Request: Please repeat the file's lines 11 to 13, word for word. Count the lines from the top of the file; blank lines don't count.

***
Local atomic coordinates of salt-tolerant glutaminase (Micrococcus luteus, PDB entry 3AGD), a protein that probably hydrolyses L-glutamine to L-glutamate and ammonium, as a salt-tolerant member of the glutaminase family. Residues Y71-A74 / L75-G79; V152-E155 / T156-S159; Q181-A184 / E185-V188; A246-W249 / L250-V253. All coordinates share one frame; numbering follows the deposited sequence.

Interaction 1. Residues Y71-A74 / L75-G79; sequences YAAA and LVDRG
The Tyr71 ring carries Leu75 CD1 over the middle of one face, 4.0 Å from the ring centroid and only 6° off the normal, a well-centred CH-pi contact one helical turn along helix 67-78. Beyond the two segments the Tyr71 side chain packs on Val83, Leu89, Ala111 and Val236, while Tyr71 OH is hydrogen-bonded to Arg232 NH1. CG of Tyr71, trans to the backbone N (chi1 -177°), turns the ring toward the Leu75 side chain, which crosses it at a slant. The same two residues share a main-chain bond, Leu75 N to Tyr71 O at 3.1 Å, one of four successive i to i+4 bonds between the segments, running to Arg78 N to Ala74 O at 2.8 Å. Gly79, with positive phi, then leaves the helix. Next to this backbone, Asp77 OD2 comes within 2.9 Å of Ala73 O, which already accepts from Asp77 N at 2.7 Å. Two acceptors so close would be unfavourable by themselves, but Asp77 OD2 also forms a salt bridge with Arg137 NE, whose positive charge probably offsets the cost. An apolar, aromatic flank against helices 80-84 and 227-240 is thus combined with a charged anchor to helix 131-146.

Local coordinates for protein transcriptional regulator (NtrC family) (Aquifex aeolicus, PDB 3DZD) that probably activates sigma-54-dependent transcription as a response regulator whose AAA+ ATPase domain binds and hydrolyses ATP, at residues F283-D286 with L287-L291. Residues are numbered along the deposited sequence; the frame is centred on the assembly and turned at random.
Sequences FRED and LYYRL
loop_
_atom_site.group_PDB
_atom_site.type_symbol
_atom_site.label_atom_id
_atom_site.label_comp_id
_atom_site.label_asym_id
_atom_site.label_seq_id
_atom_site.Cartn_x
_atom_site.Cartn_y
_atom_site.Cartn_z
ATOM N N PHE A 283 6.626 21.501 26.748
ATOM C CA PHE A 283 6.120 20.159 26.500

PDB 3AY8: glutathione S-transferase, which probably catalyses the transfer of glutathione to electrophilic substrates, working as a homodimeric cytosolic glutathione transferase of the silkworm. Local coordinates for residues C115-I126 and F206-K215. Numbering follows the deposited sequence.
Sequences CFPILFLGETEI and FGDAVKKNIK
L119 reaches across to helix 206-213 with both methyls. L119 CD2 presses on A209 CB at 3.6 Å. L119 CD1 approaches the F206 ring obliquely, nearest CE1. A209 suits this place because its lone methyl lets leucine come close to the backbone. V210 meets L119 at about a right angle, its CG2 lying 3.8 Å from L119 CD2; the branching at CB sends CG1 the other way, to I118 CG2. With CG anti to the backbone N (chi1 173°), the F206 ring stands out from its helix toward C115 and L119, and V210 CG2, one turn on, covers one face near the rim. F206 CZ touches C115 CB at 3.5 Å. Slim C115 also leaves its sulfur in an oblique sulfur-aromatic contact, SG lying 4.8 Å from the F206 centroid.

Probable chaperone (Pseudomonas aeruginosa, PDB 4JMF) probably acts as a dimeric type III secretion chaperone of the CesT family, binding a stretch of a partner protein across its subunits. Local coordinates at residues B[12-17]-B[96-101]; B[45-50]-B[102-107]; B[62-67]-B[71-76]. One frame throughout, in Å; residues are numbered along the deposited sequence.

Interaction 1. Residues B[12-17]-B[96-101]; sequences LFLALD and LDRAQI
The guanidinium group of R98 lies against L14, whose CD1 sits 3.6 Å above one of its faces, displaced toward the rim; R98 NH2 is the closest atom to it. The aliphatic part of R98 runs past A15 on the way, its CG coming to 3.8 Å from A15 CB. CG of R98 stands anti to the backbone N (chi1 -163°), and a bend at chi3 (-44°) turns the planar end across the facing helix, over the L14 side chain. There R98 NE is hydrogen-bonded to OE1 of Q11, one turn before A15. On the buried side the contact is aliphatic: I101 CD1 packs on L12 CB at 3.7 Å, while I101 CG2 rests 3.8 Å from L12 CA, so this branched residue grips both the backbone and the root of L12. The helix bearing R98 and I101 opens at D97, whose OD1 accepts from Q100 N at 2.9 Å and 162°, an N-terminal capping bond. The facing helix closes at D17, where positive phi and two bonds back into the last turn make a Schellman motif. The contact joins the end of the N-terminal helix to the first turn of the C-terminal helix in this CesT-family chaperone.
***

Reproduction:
_atom_site.label_asym_id
_atom_site.label_seq_id
_atom_site.Cartn_x